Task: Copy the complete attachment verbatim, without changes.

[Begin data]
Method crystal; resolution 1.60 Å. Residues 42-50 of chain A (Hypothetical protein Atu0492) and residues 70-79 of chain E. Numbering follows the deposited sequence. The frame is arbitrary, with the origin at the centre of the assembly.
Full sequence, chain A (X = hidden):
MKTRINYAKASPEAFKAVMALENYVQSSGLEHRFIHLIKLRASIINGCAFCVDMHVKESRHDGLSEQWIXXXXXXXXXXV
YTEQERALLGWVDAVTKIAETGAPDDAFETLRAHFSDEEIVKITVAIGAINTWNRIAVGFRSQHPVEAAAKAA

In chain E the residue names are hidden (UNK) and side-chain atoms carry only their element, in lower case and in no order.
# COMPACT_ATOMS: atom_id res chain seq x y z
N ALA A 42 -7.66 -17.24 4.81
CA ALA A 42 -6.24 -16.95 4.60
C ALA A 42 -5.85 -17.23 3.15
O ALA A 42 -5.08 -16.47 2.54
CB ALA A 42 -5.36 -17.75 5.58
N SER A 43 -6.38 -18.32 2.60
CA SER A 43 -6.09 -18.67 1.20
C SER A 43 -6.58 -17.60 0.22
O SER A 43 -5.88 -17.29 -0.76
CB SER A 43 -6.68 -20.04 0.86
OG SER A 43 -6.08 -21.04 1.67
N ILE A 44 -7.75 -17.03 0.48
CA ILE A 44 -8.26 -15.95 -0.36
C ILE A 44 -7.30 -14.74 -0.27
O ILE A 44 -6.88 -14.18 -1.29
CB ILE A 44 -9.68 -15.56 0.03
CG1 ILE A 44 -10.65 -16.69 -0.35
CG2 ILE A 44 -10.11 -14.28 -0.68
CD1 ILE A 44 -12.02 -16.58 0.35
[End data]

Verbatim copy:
Method crystal; resolution 1.60 Å. Residues 42-50 of chain A (Hypothetical protein Atu0492) and residues 70-79 of chain E. Numbering follows the deposited sequence. The frame is arbitrary, with the origin at the centre of the assembly.
Full sequence, chain A (X = hidden):
MKTRINYAKASPEAFKAVMALENYVQSSGLEHRFIHLIKLRASIINGCAFCVDMHVKESRHDGLSEQWIXXXXXXXXXXV
YTEQERALLGWVDAVTKIAETGAPDDAFETLRAHFSDEEIVKITVAIGAINTWNRIAVGFRSQHPVEAAAKAA

In chain E the residue names are hidden (UNK) and side-chain atoms carry only their element, in lower case and in no order.
# COMPACT_ATOMS: atom_id res chain seq x y z
N ALA A 42 -7.66 -17.24 4.81
CA ALA A 42 -6.24 -16.95 4.60
C ALA A 42 -5.85 -17.23 3.15
O ALA A 42 -5.08 -16.47 2.54
CB ALA A 42 -5.36 -17.75 5.58
N SER A 43 -6.38 -18.32 2.60
CA SER A 43 -6.09 -18.67 1.20
C SER A 43 -6.58 -17.60 0.22
O SER A 43 -5.88 -17.29 -0.76
CB SER A 43 -6.68 -20.04 0.86
OG SER A 43 -6.08 -21.04 1.67
N ILE A 44 -7.75 -17.03 0.48
CA ILE A 44 -8.26 -15.95 -0.36
C ILE A 44 -7.30 -14.74 -0.27
O ILE A 44 -6.88 -14.18 -1.29
CB ILE A 44 -9.68 -15.56 0.03
CG1 ILE A 44 -10.65 -16.69 -0.35
CG2 ILE A 44 -10.11 -14.28 -0.68
CD1 ILE A 44 -12.02 -16.58 0.35